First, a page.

He met Joe Frazier for the third time and defeated him after 14 rounds in Manila, October 1, 1975. Although Ali lost a title defense early in 1978 to Leon Spinks, he later defeated Spinks in a rematch to win his title for the third time. On 6/26/1979, at the age of 37, Ali retired as champion with a professional record of 59 victories and three defeats.
In July 1964, Ali met a beautiful half-black woman. She was Sonji Roi, a model and a cocktail waitress. On 8/14/1964, they were married in Gray, Indiana. For their honeymoon, they went on a tour of Africa. The fairy tale marriage didn’t last more than a year as a result of their conflicts with each other on Ali being extremely loyal to the Nation of Islam. His second wife Khaliah [Belinda] filed for divorce in 1976. A year later, he married Veronica, one of the four poster girls who promoted the Rumble in the Jungle. Ali lived a lavish lifestyle, needing to support high maintenance. He had four wives, two mistresses and nine kids (one adopted) that ranged from college age to infancy. Kids are one of his great pleasures, his own or any. Ali stops and goes out of his way to pick up a child or ask about people's children. Khaliah, one of his daughters, has successfully built up her boxing career following in the footsteps of her champion father. Now, Laila too has followed suit, taking up boxing as a career.
He lives with his fourth wife, Yolanda, who also acts as his manager, in Berrien Springs, Michigan. At home, he spends many hours signing Muslim handouts and photos of himself, replying to fan mail, reading the Koran and praying. Islam means to him submitting to the will of God and being at peace. He feels that there is truth in all religions imbued with love.
In 1981, Ali appeared to be sluggish and weak in motor skills, moving slowly and trembling. Originally misdiagnosed as having a thyroid condition, it was another year before he was found to have Parkinson’s disease at UCLA, and started treatment. The disease was caused, said his doctor in 1987, by injuries sustained in his 61-event boxing career. He became more involved in political activism and philanthropy and his illness matured him and made him a serious man, to whom people listened as he slowly formulated the words.
In the '90s, he lived comfortably on a farm in Michigan with his fourth wife, Lonnie. He travels frequently, usually in the company of his longtime friend and personal photographer, Howard Bingham, for book signing of Bingham's book of photographs, "Muhammad Ali: A Thirty Year Journey." People flock to him, one of the most popular and beloved figures of the sports world of the 20th century. Financially, he's comfortable for his later years. In addition to his 200-acre farm in Berrien Springs, MI, Ali owns his Deer Lake training camp and much of the mountain on which it was built - the camp is now being used as a home for abused children - as well as sizable tracts of land in Virginia. He has several vehicles, including a Rolls-Royce and a Winnebago motor home.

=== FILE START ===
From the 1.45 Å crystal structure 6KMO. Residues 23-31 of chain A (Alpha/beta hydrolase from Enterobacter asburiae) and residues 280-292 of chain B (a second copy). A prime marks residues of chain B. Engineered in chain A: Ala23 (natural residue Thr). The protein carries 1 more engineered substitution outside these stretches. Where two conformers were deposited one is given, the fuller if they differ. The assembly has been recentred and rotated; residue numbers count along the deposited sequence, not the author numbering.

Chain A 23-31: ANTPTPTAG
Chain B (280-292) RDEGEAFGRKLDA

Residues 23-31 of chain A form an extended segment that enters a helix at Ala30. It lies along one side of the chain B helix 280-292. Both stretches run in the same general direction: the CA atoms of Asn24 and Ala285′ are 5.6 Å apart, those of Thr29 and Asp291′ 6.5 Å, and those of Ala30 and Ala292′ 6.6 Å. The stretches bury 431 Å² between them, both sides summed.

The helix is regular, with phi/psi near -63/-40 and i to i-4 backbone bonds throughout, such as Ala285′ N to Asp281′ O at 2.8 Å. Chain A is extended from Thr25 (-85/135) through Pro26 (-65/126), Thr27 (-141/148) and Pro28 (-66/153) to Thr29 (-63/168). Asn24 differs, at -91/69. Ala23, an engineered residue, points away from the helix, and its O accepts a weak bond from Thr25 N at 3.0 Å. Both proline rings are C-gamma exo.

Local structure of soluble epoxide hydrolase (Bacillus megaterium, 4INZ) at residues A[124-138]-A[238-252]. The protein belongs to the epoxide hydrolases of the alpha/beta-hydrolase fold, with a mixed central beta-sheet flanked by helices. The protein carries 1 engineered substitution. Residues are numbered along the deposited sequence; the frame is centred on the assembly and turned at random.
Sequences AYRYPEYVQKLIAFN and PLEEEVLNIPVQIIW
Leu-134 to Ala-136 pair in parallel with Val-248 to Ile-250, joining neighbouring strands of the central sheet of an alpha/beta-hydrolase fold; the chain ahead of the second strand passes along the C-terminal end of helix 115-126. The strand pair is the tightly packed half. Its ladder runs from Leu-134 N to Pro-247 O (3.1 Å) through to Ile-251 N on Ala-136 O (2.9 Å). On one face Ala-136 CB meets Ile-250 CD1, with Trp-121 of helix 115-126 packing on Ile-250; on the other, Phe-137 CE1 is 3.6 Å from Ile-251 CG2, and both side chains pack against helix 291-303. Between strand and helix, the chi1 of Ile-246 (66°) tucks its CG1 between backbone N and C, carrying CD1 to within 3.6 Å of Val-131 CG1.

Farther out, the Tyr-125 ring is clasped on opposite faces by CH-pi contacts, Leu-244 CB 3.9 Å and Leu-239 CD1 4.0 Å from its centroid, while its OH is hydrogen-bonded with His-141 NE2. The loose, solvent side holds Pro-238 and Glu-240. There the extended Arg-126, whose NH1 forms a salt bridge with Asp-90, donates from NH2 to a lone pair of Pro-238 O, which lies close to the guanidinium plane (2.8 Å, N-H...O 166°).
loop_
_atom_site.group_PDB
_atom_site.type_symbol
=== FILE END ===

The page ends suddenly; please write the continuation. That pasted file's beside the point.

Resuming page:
At the Summer Olympics in Atlanta in August 1996, he lit the torch, an emotional moment for a nation of fans who saw him not only as a champion but as a very real and vulnerable man, his arm shaking visibly as he raised the torch.
In December 2001, a movie commemorating the life of Muhammad Ali was released, starring Will Smith in the title role. Smith was born 9/25/1968, Philadelphia, PA.
With the help of his daughter, Ali has written a new book, an autobiography reflecting on his life with a spiritual and philosophical perspective. “Soul of a Butterfly” was published in November 2004.
- child relationship with Ali, Hana Yasmeen (born 27 March 1976)
- spouse relationship with Ali, Aaisha (born 29 May 1956)
- role played of/by Smith, Will (born 25 September 1968)
B.C. in hand from Steinbrecher (Same in Gauquelin Book of American Charts)
Jose Torres wrote the biography, "Sting Like a Bee." "Muhammad Ali: His Life and Times" was by Thomas Hauser, 1991
- Traits : Body : Appearance gorgeous (Face and body well formed, good looking)
- Traits : Body : Race (Black)
- Traits : Personality : Loved by all
- Diagnoses : Major Diseases : Parkinson's (Disabled with age, from multiple boxing injuries)
- Family : Relationship : Marriage more than 15 Yrs (Lonnie)
- Family : Relationship : Number of Marriages (Four wives, two mistresses)
- Family : Parenting : Extraordinarily nurturing (Loves kids)
- Family : Parenting : Kids more than 3 (Nine)
- Lifestyle : Financial : Gain - Financial success in field
- Lifestyle : Financial : Philanthropist (Camp for abused kids)
- Lifestyle : Financial : Wealthy
- Lifestyle : Social Life : Travel
- Personal : Religion/Spirituality : Western (Moslem)
- Personal : Misc. : Changed name (Took a Moslem name)
- Vocation : Entertainment : Actor/ Actress (Secondary)
- Vocation : Military : Pacifist/ Objector (Refused military obligation)
- Vocation : Sports : Boxing (World Heavyweight Champ)
- Vocation : Writers : Autobiographer
- Notable : Awards : Sports Championship (World Heavyweight champion)
- Notable : Famous : Top 5% of Profession
- Notable : Book Collection : American Book